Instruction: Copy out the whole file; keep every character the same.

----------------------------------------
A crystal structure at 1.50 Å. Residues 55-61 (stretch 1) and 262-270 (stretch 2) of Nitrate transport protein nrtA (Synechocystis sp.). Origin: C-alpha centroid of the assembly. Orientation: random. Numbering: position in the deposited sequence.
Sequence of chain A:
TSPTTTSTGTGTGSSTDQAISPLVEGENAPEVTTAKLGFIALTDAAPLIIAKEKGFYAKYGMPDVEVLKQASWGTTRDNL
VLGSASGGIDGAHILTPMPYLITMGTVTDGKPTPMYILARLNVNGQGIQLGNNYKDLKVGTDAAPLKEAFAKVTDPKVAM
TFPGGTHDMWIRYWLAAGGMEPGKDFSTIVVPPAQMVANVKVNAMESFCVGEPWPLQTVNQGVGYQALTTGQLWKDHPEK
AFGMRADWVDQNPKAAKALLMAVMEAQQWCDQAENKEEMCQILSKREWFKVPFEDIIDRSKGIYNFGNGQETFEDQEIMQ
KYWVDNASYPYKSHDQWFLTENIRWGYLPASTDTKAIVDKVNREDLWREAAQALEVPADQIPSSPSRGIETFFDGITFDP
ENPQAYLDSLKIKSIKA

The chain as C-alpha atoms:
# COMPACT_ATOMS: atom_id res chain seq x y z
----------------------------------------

A crystal structure at 1.50 Å. Residues 55-61 (stretch 1) and 262-270 (stretch 2) of Nitrate transport protein nrtA (Synechocystis sp.). Origin: C-alpha centroid of the assembly. Orientation: random. Numbering: position in the deposited sequence.
Sequence of chain A:
TSPTTTSTGTGTGSSTDQAISPLVEGENAPEVTTAKLGFIALTDAAPLIIAKEKGFYAKYGMPDVEVLKQASWGTTRDNL
VLGSASGGIDGAHILTPMPYLITMGTVTDGKPTPMYILARLNVNGQGIQLGNNYKDLKVGTDAAPLKEAFAKVTDPKVAM
TFPGGTHDMWIRYWLAAGGMEPGKDFSTIVVPPAQMVANVKVNAMESFCVGEPWPLQTVNQGVGYQALTTGQLWKDHPEK
AFGMRADWVDQNPKAAKALLMAVMEAQQWCDQAENKEEMCQILSKREWFKVPFEDIIDRSKGIYNFGNGQETFEDQEIMQ
KYWVDNASYPYKSHDQWFLTENIRWGYLPASTDTKAIVDKVNREDLWREAAQALEVPADQIPSSPSRGIETFFDGITFDP
ENPQAYLDSLKIKSIKA

The chain as C-alpha atoms:
# COMPACT_ATOMS: atom_id res chain seq x y z